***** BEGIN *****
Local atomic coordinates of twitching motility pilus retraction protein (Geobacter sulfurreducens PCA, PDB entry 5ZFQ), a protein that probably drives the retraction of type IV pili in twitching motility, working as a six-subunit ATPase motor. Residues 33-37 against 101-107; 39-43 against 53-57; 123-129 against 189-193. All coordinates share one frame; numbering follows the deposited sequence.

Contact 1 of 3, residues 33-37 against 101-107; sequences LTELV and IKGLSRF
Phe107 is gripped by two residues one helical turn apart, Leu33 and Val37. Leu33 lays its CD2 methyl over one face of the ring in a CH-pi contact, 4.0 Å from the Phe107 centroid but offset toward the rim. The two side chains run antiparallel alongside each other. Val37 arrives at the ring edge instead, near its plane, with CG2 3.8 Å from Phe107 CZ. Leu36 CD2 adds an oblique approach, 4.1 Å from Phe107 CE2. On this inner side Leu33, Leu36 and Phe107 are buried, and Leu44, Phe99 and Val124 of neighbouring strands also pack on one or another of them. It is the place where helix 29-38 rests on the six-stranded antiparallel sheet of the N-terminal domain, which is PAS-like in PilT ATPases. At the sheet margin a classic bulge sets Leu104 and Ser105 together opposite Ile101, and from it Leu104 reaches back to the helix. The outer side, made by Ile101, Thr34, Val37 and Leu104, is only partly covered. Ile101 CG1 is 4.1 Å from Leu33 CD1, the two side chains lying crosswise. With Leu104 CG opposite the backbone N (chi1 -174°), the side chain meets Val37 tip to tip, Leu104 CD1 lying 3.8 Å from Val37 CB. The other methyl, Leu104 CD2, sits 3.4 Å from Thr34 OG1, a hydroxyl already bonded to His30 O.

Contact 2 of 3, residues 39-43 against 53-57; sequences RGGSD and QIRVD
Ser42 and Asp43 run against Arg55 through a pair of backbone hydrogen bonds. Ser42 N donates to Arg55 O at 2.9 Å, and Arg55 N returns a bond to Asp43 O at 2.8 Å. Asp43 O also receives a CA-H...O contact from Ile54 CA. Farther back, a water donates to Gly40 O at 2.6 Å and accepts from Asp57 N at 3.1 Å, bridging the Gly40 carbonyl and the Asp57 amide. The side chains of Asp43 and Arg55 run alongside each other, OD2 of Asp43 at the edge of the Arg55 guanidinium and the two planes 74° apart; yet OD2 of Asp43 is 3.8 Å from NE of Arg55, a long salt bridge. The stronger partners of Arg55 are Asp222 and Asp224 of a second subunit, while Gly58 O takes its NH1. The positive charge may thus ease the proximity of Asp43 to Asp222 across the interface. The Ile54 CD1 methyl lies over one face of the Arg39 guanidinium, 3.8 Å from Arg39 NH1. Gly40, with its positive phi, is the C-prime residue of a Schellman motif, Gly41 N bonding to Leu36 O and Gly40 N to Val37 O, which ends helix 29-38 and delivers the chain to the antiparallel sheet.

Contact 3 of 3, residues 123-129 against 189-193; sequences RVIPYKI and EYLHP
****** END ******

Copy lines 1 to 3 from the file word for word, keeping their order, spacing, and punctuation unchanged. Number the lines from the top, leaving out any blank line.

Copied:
Local atomic coordinates of twitching motility pilus retraction protein (Geobacter sulfurreducens PCA, PDB entry 5ZFQ), a protein that probably drives the retraction of type IV pili in twitching motility, working as a six-subunit ATPase motor. Residues 33-37 against 101-107; 39-43 against 53-57; 123-129 against 189-193. All coordinates share one frame; numbering follows the deposited sequence.

Contact 1 of 3, residues 33-37 against 101-107; sequences LTELV and IKGLSRF
Phe107 is gripped by two residues one helical turn apart, Leu33 and Val37. Leu33 lays its CD2 methyl over one face of the ring in a CH-pi contact, 4.0 Å from the Phe107 centroid but offset toward the rim. The two side chains run antiparallel alongside each other. Val37 arrives at the ring edge instead, near its plane, with CG2 3.8 Å from Phe107 CZ. Leu36 CD2 adds an oblique approach, 4.1 Å from Phe107 CE2. On this inner side Leu33, Leu36 and Phe107 are buried, and Leu44, Phe99 and Val124 of neighbouring strands also pack on one or another of them. It is the place where helix 29-38 rests on the six-stranded antiparallel sheet of the N-terminal domain, which is PAS-like in PilT ATPases. At the sheet margin a classic bulge sets Leu104 and Ser105 together opposite Ile101, and from it Leu104 reaches back to the helix. The outer side, made by Ile101, Thr34, Val37 and Leu104, is only partly covered. Ile101 CG1 is 4.1 Å from Leu33 CD1, the two side chains lying crosswise. With Leu104 CG opposite the backbone N (chi1 -174°), the side chain meets Val37 tip to tip, Leu104 CD1 lying 3.8 Å from Val37 CB. The other methyl, Leu104 CD2, sits 3.4 Å from Thr34 OG1, a hydroxyl already bonded to His30 O.